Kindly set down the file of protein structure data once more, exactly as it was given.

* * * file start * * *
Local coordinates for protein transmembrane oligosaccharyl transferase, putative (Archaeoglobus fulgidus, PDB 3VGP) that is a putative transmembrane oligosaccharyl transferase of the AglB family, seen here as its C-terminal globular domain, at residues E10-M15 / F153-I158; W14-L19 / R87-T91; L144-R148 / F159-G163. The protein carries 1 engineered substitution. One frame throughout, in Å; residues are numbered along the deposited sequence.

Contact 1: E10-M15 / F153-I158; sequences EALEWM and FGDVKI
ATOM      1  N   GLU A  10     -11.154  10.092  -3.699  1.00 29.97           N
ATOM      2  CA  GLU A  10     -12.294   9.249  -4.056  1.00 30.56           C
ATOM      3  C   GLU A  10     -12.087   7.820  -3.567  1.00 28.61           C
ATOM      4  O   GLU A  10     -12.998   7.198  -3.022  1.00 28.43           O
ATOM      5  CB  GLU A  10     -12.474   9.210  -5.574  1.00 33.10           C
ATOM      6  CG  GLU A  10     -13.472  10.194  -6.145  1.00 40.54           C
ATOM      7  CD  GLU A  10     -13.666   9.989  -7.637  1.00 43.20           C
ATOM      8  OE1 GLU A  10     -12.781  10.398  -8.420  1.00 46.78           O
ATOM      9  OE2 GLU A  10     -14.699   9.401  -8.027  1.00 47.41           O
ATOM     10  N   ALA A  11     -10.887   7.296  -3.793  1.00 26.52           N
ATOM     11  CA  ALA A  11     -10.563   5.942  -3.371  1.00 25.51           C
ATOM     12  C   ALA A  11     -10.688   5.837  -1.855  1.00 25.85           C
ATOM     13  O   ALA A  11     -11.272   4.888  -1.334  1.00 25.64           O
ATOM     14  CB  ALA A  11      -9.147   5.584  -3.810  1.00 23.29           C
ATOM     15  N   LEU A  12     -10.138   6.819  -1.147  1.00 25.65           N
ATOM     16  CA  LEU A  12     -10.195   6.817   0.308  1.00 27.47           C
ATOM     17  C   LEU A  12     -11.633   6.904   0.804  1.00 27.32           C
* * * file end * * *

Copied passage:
Local coordinates for protein transmembrane oligosaccharyl transferase, putative (Archaeoglobus fulgidus, PDB 3VGP) that is a putative transmembrane oligosaccharyl transferase of the AglB family, seen here as its C-terminal globular domain, at residues E10-M15 / F153-I158; W14-L19 / R87-T91; L144-R148 / F159-G163. The protein carries 1 engineered substitution. One frame throughout, in Å; residues are numbered along the deposited sequence.

Contact 1: E10-M15 / F153-I158; sequences EALEWM and FGDVKI
ATOM      1  N   GLU A  10     -11.154  10.092  -3.699  1.00 29.97           N
ATOM      2  CA  GLU A  10     -12.294   9.249  -4.056  1.00 30.56           C
ATOM      3  C   GLU A  10     -12.087   7.820  -3.567  1.00 28.61           C
ATOM      4  O   GLU A  10     -12.998   7.198  -3.022  1.00 28.43           O
ATOM      5  CB  GLU A  10     -12.474   9.210  -5.574  1.00 33.10           C
ATOM      6  CG  GLU A  10     -13.472  10.194  -6.145  1.00 40.54           C
ATOM      7  CD  GLU A  10     -13.666   9.989  -7.637  1.00 43.20           C
ATOM      8  OE1 GLU A  10     -12.781  10.398  -8.420  1.00 46.78           O
ATOM      9  OE2 GLU A  10     -14.699   9.401  -8.027  1.00 47.41           O
ATOM     10  N   ALA A  11     -10.887   7.296  -3.793  1.00 26.52           N
ATOM     11  CA  ALA A  11     -10.563   5.942  -3.371  1.00 25.51           C
ATOM     12  C   ALA A  11     -10.688   5.837  -1.855  1.00 25.85           C
ATOM     13  O   ALA A  11     -11.272   4.888  -1.334  1.00 25.64           O
ATOM     14  CB  ALA A  11      -9.147   5.584  -3.810  1.00 23.29           C
ATOM     15  N   LEU A  12     -10.138   6.819  -1.147  1.00 25.65           N
ATOM     16  CA  LEU A  12     -10.195   6.817   0.308  1.00 27.47           C
ATOM     17  C   LEU A  12     -11.633   6.904   0.804  1.00 27.32           C